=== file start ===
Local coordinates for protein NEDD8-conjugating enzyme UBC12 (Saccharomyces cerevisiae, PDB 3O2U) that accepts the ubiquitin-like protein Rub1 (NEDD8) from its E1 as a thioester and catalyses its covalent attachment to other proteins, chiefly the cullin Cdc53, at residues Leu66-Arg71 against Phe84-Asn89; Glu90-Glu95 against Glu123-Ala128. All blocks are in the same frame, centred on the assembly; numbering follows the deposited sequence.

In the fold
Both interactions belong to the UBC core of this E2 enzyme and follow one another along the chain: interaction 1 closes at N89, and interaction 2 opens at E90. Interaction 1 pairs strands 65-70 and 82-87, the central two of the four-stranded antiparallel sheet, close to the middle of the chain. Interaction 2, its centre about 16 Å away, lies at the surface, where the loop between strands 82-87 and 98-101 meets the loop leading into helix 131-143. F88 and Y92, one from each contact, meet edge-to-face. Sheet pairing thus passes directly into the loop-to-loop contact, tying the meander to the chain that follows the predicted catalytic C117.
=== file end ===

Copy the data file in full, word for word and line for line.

Local coordinates for protein NEDD8-conjugating enzyme UBC12 (Saccharomyces cerevisiae, PDB 3O2U) that accepts the ubiquitin-like protein Rub1 (NEDD8) from its E1 as a thioester and catalyses its covalent attachment to other proteins, chiefly the cullin Cdc53, at residues Leu66-Arg71 against Phe84-Asn89; Glu90-Glu95 against Glu123-Ala128. All blocks are in the same frame, centred on the assembly; numbering follows the deposited sequence.

In the fold
Both interactions belong to the UBC core of this E2 enzyme and follow one another along the chain: interaction 1 closes at N89, and interaction 2 opens at E90. Interaction 1 pairs strands 65-70 and 82-87, the central two of the four-stranded antiparallel sheet, close to the middle of the chain. Interaction 2, its centre about 16 Å away, lies at the surface, where the loop between strands 82-87 and 98-101 meets the loop leading into helix 131-143. F88 and Y92, one from each contact, meet edge-to-face. Sheet pairing thus passes directly into the loop-to-loop contact, tying the meander to the chain that follows the predicted catalytic C117.